OLR Bill Analysis

sHB 5035



This bill:

1. eliminates the tax on domestic insurance companies' total net direct premiums, other than on health insurance premiums, after January 1, 2014;

2. phases out, by 2016, the tax on domestic insurance companies' total net direct health insurance premiums and non-resident and foreign insurance companies' and health care centers' (i. e. , HMOs) total net direct insurance premiums and subscriber charges, respectively, for policies that insure Connecticut municipalities;

3. explicitly authorizes municipalities to impose property tax on structures that are partially completed or under construction; and

4. allows an evicted tenant or former owner of a foreclosed property to request additional time to reclaim possessions after an eviction and authorizes a town's chief executive officer (CEO) to charge and collect from a landlord or mortgage holder (e. g. , a bank) payment for storage expenses when the proceeds from the sale of the former tenant's or owner's possessions do not cover these costs.

EFFECTIVE DATE: Various, see below


Domestic Insurance Companies' Total Net Direct Premiums

The bill eliminates the tax on domestic insurance companies' total net direct premiums beginning January 1, 2014, except for premiums on health insurance.

Under current law, the premium tax rate for domestic companies is 1. 75%. Under the bill, domestic insurance companies only pay tax on total net direct health insurance premiums as described below.

Tax Phase-out on Municipal Policies

Under current law, the premium tax rate for domestic, nonresident, and foreign insurance companies is 1. 75%. The tax on HMO's direct subscriber charges is also 1. 75%.

The bill phases out premium taxes on municipal health insurance policies in three steps for domestic insurance companies' and nonresident and foreign insurance companies' municipal policies.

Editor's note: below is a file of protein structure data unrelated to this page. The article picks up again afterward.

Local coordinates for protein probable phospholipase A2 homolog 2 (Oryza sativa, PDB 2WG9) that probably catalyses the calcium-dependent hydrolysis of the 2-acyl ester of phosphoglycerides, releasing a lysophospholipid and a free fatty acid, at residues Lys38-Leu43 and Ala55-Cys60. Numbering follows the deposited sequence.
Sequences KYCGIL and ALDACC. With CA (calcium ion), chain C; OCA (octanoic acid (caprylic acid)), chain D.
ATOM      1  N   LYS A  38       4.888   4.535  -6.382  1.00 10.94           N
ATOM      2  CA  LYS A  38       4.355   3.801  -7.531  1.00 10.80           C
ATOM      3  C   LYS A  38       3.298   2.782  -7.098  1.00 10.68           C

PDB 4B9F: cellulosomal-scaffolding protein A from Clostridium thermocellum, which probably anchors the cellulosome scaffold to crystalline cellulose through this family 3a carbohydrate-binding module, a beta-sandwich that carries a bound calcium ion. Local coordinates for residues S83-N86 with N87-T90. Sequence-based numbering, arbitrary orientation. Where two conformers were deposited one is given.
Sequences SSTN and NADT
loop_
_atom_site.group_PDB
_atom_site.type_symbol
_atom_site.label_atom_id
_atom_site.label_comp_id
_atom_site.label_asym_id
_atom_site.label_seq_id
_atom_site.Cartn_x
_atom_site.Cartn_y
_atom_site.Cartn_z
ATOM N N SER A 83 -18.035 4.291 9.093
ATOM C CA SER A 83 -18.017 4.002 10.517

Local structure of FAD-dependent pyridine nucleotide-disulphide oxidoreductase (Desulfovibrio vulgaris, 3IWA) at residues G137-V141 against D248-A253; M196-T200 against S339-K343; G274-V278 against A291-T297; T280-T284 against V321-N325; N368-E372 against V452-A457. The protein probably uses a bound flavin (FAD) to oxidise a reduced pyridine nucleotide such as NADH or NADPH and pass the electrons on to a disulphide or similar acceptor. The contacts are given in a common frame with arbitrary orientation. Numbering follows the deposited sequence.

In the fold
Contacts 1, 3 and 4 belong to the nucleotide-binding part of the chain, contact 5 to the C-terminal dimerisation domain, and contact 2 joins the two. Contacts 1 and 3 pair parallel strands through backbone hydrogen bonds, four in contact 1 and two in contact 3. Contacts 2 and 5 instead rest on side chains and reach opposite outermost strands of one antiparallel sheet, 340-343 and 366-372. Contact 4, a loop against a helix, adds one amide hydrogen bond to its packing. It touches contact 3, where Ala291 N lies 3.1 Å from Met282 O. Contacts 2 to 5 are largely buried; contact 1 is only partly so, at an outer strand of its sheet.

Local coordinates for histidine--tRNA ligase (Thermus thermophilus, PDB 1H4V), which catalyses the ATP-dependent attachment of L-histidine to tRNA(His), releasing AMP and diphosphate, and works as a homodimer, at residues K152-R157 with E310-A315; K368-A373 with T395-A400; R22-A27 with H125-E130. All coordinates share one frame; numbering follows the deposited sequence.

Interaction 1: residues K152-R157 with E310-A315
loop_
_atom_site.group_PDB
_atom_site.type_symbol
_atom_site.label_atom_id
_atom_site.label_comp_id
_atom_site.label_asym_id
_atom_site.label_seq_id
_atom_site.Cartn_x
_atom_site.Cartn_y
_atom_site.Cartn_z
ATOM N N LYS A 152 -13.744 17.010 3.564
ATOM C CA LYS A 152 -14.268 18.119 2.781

It reduces the tax rate to 0. 88% for calendar year 2014, 0. 44% for calendar year 2015, and zero for calendar years 2016 and after. The rate remains 1. 75% for these entities' non-municipal policies.

The bill requires that any invoice which includes the tax imposed under this bill that a domestic insurance company (i. e. , not an international or nonresident one) or HMO sends to a municipality for these policies separately state the reduced tax rate in the list of charges.

EFFECTIVE DATE: July 1, 2012, and applicable to calendar years beginning on or after January 1, 2014.


The bill explicitly makes partially completed structures or structures under construction (e. g. , a house being built) subject to municipal property tax.

Under current law, it is unclear whether a town's assessor may include the value of partially completed structures and improvements in a property's assessment. While tax assessors have commonly assessed buildings that are under construction, a recent Superior Court decision, currently under appeal, has raised questions about whether state law authorizes them to do so (see BACKGROUND).

Under current law, non-exempted structures, such as residential homes, garages, barns, buildings used for business, and all other building lots and improvements on them are taxable at a uniform percentage of their present true and actual value, not greater than 100%, as an assessor determines. The law requires assessors assess property for 70% of that value (CGS 12-62a). Under the bill, an assessor must determine the value of partially completed improvements to a structure and tax them accordingly.